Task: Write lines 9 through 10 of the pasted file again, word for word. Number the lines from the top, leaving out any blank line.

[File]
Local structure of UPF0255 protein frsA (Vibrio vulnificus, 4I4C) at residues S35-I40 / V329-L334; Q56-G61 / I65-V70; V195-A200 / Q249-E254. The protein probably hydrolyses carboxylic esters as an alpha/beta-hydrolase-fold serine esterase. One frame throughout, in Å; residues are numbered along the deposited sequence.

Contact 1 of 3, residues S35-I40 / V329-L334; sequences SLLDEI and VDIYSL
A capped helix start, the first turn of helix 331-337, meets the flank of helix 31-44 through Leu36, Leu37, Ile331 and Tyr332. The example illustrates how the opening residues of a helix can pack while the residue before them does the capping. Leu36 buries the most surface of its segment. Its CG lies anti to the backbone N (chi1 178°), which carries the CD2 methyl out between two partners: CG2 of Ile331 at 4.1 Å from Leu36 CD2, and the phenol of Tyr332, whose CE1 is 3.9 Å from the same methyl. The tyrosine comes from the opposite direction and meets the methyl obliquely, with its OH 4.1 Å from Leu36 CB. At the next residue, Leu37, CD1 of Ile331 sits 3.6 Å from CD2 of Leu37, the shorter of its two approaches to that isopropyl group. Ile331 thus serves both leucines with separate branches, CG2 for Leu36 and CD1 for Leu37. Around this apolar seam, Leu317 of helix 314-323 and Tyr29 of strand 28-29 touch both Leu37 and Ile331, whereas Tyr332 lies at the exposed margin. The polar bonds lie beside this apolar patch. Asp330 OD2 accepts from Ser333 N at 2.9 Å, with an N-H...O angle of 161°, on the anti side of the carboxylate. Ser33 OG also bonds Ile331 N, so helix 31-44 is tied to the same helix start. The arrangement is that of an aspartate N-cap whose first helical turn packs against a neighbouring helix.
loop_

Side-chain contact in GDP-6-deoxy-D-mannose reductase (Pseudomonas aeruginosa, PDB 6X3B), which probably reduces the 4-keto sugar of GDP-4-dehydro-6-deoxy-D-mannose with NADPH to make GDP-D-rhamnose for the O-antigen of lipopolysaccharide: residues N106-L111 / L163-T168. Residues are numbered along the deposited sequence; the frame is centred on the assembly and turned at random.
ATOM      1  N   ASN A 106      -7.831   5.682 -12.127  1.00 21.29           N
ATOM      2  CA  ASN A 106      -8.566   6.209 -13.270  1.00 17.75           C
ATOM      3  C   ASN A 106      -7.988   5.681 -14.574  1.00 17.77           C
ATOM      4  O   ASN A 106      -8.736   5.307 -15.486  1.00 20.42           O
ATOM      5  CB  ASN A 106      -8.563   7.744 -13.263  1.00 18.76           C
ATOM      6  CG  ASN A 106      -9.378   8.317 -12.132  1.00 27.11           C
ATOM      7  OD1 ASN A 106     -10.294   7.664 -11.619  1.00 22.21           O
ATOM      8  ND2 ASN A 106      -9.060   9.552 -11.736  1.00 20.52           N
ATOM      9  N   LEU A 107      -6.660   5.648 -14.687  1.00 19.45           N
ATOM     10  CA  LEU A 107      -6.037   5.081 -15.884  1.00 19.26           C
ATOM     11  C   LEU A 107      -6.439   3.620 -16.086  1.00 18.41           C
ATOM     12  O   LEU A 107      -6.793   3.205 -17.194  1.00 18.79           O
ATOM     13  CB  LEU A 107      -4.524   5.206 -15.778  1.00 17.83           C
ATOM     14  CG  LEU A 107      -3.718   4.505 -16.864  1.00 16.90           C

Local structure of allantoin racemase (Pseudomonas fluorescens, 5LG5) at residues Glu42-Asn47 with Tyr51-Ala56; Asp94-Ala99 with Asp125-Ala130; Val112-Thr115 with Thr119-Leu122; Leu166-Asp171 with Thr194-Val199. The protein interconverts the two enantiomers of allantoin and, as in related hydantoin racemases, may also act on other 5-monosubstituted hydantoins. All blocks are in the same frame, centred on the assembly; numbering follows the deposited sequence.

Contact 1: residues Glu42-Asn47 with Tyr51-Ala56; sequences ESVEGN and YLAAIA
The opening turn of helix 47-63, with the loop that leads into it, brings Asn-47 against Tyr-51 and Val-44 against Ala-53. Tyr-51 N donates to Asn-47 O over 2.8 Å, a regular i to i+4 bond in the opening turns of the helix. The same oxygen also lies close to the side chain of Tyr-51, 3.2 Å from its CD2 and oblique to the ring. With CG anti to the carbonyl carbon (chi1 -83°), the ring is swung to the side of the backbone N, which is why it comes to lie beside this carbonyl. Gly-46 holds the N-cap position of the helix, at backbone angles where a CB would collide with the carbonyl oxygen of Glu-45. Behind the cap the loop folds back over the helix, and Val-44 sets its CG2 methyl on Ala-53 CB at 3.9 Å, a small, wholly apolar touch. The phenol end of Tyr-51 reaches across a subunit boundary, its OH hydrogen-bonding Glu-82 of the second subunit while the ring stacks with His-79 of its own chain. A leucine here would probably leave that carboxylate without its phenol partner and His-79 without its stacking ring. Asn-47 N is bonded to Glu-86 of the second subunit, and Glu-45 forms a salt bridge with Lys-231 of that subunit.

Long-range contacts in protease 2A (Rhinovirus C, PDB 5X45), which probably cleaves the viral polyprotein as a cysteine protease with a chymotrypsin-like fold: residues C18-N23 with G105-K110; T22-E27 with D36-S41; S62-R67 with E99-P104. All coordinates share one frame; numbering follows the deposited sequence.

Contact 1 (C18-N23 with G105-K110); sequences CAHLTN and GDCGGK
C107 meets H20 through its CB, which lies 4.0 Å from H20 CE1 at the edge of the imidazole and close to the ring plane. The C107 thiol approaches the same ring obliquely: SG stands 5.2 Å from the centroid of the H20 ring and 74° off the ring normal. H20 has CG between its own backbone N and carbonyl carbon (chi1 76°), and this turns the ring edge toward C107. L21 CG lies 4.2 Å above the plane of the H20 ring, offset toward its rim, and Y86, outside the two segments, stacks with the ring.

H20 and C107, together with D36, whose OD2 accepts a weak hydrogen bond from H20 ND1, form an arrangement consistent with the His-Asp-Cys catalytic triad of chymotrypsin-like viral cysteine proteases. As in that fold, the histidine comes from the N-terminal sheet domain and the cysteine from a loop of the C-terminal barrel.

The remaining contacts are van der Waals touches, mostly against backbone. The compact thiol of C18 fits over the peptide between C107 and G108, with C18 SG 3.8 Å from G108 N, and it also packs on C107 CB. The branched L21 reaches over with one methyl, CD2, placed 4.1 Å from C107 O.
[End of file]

ATOM      4  O   ASN A 106      -8.736   5.307 -15.486  1.00 20.42           O
ATOM      5  CB  ASN A 106      -8.563   7.744 -13.263  1.00 18.76           C